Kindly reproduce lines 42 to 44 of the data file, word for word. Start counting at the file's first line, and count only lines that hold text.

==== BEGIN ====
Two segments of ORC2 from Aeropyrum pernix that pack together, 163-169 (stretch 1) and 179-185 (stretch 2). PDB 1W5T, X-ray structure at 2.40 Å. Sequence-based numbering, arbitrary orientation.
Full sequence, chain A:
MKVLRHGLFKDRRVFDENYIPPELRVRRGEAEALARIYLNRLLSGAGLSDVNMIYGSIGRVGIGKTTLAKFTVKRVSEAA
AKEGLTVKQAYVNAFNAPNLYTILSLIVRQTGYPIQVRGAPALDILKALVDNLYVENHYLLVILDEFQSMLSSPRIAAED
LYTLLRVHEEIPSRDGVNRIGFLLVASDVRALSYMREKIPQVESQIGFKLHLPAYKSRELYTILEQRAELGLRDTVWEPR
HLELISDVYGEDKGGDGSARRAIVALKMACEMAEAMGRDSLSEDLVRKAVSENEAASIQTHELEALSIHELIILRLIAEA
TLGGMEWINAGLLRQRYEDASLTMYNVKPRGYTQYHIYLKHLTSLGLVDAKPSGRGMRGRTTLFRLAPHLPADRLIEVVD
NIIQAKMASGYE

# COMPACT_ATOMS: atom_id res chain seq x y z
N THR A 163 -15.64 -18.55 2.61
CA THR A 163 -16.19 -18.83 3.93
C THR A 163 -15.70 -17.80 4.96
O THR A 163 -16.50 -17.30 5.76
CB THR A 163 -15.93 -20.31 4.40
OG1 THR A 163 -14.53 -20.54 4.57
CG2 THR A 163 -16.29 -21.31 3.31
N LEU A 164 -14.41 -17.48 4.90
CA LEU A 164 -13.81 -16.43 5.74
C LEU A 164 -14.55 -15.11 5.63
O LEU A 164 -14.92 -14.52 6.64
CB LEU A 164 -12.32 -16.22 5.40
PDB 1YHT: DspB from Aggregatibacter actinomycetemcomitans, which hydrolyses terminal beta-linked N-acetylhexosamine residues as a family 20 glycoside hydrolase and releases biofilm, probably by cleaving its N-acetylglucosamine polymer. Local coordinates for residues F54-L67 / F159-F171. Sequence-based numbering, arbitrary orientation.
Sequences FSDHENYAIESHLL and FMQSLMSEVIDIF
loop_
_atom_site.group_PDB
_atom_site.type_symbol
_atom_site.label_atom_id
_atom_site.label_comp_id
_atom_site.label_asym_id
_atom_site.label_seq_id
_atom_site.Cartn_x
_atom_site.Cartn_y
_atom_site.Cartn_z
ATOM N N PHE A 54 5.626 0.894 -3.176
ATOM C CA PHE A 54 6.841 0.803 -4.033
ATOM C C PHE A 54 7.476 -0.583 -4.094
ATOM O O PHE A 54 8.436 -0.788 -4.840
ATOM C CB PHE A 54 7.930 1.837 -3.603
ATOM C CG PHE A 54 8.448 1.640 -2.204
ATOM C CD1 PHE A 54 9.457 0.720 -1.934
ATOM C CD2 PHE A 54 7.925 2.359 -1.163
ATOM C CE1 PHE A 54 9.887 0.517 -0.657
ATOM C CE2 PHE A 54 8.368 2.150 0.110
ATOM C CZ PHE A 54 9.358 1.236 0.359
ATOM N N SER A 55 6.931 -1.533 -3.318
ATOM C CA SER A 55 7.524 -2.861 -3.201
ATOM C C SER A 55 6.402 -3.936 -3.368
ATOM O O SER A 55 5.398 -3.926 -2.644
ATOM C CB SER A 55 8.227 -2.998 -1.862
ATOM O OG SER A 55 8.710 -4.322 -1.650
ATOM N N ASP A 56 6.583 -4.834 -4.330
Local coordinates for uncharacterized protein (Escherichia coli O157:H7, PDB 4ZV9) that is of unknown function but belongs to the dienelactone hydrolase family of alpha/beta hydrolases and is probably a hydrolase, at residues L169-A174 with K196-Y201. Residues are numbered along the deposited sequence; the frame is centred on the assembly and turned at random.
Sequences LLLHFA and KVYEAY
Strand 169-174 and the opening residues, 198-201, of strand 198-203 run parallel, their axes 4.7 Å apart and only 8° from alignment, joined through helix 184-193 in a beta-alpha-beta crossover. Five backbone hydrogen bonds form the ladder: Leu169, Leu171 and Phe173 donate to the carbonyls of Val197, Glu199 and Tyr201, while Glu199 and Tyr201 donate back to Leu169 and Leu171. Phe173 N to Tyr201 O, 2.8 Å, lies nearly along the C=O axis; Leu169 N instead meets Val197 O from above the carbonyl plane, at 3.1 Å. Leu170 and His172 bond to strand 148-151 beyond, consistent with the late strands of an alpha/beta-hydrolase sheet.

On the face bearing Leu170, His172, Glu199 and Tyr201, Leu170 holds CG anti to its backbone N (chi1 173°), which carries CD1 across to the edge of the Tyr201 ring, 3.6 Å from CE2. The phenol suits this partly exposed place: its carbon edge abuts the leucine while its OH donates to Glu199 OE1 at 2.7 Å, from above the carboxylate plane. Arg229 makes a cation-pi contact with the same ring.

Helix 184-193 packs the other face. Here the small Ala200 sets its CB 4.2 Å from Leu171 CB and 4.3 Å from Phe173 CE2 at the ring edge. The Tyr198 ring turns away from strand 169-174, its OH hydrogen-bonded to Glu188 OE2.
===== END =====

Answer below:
ATOM C CE1 PHE A 54 9.887 0.517 -0.657
ATOM C CE2 PHE A 54 8.368 2.150 0.110
ATOM C CZ PHE A 54 9.358 1.236 0.359